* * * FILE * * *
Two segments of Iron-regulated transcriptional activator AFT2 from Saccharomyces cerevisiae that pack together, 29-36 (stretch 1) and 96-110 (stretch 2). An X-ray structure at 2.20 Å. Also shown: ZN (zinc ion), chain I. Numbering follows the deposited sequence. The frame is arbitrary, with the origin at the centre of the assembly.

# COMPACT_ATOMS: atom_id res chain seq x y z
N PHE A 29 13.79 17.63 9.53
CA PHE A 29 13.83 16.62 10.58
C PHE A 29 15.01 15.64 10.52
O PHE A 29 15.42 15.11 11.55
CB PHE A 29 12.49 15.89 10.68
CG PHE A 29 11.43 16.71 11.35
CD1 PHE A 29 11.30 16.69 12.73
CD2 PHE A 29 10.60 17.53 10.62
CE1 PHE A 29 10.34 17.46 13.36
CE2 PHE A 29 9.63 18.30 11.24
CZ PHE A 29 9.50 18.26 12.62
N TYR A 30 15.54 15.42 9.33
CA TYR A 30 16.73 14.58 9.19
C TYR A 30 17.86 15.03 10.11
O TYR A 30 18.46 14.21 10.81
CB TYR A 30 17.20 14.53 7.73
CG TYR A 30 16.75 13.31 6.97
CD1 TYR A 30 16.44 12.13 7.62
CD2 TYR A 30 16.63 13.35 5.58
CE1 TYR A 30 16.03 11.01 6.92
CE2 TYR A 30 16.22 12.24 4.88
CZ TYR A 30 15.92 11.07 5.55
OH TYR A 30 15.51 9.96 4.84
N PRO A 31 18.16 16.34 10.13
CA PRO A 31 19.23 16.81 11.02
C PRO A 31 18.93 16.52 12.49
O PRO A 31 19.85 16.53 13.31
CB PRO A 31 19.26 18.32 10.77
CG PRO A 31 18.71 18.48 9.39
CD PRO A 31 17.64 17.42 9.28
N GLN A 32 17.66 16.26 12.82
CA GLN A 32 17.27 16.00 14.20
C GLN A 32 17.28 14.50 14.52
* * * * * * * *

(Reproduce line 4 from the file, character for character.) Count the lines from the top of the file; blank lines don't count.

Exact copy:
CA PHE A 29 13.83 16.62 10.58